Will Bush Issue Blanket Pardons For Rendition & Torture?

Some Obama advisors are proposing a bipartisan commission to study the Bush administration's rendition and interrogation tactics. This balanced report by Mark Benjamin describes a tension between Obama advisors who advocate a criminal investigation and those who believe prompt criminal prosecutions would be ugly, ineffective, and problematic for Democrats who may have been briefed about the administration's actions.

Digby is skeptical that Obama will greenlight an investigatory commission, particularly if President Bush thwarts the possibility of criminal prosecutions by exercising his pardon power. According to Benjamin:

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Further complicating the Obama team's planning is uncertainty about what President Bush might do. On the one hand, a blanket pardon for anyone involved in the interrogations could be viewed by the public as a tacit admission of colossal wrongdoing -- after years of public denial -- which would do nothing to help Bush's tarnished legacy. Yet, if the administration fears an investigation will follow Bush out the door in January, they may not want to leave officials exposed to potentially revealing criminal proceedings. Bush might seek to frame a blanket pardon as a preemptive strike against wrongheaded, partisan retribution.

Constitutional scholars say a pardon of this kind would be an unprecedented move -- the prospective pardon of not just individuals but entire categories of people, perhaps numbering in the thousands, for carrying out the president's orders, which the White House has argued all along were legal.

Those scholars agree, however, that Article II of the Constitution gives Bush much latitude: There is no authority that can stop the president from doing so if he wishes, and there is no outside check or balance to revisit such a decision, however controversial it may be. "The president can do with pardoning power whatever he wants," explained University of Wisconsin Law School professor Stanley Kutler. "It is complete and plenary unto itself."

Presidents have pardoned groups of people who acted in matters of conscience.

The day after his inauguration, President Carter pardoned all those who avoided the Vietnam draft by failing to register or by fleeing to Canada. George Washington pardoned participants in the 1794 Whiskey Rebellion. Andrew Johnson pardoned Confederate soldiers in 1865.

Pardoning everyone who violated the law pursuant to an executive policy is a different matter. Jonathan Turley points out that a blanket pardon would "would allow a president to engage in massive illegality and generally pardon the world for any involvement in unlawful activity."

The Bush administration has already engaged in massive illegality. Bush values loyalty above all. He rewarded Scooter Libby. There's no reason to think he won't reward everyone who authorized, planned, participated in, or covered up illegal interrogation methods. You don't expect George Bush to pass up one last opportunity to abuse his presidential power, do you?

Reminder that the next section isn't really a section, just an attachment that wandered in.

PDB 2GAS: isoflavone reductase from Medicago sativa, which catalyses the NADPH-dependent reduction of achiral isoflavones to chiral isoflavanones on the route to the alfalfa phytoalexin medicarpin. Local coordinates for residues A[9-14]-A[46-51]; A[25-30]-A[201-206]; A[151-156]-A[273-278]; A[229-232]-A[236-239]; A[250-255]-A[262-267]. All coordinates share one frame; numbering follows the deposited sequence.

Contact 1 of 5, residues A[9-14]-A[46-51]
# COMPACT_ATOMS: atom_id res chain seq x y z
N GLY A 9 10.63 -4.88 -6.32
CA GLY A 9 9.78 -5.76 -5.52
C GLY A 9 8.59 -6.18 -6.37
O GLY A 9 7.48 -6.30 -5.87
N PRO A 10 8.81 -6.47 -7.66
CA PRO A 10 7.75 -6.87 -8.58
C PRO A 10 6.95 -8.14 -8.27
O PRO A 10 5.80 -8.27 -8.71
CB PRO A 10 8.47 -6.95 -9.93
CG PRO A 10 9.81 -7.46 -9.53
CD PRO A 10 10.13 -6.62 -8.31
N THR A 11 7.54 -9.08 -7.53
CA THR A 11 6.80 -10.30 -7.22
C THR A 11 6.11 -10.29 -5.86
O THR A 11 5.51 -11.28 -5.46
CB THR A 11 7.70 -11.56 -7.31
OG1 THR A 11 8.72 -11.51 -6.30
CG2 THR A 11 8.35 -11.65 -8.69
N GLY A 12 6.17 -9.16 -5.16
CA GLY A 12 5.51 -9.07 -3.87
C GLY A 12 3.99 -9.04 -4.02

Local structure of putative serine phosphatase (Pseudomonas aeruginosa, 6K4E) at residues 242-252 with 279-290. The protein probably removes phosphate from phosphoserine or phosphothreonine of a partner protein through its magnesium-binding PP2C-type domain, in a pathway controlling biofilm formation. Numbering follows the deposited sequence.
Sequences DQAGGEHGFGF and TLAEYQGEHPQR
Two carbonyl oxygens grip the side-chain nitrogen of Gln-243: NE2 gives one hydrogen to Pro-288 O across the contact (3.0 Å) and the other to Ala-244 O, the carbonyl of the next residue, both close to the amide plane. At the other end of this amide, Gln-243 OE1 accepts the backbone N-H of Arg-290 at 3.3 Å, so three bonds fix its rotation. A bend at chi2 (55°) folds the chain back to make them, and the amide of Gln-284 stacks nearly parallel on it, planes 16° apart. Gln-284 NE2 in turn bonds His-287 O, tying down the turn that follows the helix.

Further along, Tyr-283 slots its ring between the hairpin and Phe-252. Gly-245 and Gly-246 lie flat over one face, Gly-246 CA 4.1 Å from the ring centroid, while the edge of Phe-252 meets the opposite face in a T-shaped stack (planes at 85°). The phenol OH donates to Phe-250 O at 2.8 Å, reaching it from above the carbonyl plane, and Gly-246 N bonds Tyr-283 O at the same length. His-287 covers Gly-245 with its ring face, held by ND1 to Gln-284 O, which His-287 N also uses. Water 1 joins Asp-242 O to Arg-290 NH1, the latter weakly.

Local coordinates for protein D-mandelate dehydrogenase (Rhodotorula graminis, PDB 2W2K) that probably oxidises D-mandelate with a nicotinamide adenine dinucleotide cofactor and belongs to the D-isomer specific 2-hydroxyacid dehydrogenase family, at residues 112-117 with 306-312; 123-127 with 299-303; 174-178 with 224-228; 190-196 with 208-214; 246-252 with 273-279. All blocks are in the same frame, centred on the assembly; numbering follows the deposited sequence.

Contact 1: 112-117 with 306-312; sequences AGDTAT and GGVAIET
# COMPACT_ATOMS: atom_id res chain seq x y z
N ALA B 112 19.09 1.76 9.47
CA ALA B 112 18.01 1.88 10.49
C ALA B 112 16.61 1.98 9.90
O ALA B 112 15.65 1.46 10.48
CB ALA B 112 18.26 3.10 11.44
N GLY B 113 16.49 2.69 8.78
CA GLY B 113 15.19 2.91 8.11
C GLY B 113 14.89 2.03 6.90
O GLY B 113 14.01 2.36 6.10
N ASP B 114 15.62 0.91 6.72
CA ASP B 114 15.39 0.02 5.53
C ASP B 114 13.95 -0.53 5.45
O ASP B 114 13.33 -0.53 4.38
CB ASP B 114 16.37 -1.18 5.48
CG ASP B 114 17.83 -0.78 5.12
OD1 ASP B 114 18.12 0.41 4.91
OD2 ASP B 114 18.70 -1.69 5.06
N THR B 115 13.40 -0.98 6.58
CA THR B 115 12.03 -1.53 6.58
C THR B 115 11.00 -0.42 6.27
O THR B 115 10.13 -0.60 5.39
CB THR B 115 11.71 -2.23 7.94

Digby seems certain of this:

If Bush does the pardons all bets are off.

Let's hope not. The public deserves to know who did what. Accountability isn't just about punishment. We can't fix problems without understanding their causes. Just as we needed to understand 9/11, we need to understand how our government became involved in rendition and torture.

If Bush does issue a blanket pardon, a commission's ability to investigate would likely be enhanced. Having been freed from the worry of prosecution, witnesses would probably lose their Fifth Amendment privilege to remain silent. An aggressive use of the subpoena power, combined with the Obama administration's release of any documents it can recover from the paper shredders and deleted hard drives, could provide valuable and necessary insight into the Bush administration's abuse of presidential power.

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    I'm sorry (5.00 / 1) (#3)
    by shoephone on Fri Nov 14, 2008 at 01:14:04 AM EST
    I don't, for one moment, believe that Obama will hold the Bush administration accountable for its crimes. Not after hearing for the last two days how Obama has been calling Democratic Senators and telling them to leave poor Joey Lieberschmu*k alone. Allowing that traitor to keep his chairmanship of the Homeland Security Committee pretty much makes any Bushian accountability a sick joke.

    Does a bear live in the woods? (none / 0) (#1)
    by Abbey on Thu Nov 13, 2008 at 10:13:54 PM EST

    Given what (none / 0) (#2)
    by cal1942 on Fri Nov 14, 2008 at 12:26:17 AM EST
    H. W. did on Christmas Eve 1992 I wouldn't be surprised at anything.

    If my memory is correct, didn't Walsh finally drop the Iran-Contra investigations after Daddy Bush pardoned Caspar and the boys? If that investigation continued wouldn't HW Bush been more vulnerable after the pardons?

    Would a blanket pardon for that class make Bush himself more vulnerable to possible prosecution?

    Investigate (none / 0) (#4)
    by koshembos on Fri Nov 14, 2008 at 01:45:11 AM EST
    Punishing some small dogs for Bush's crimes is of much lesser importance than the post states in its last paragraph, "provide valuable and necessary insight into the Bush administration's abuse." We may not know that full magnitude of the violations, crimes and politization Bush has brought about.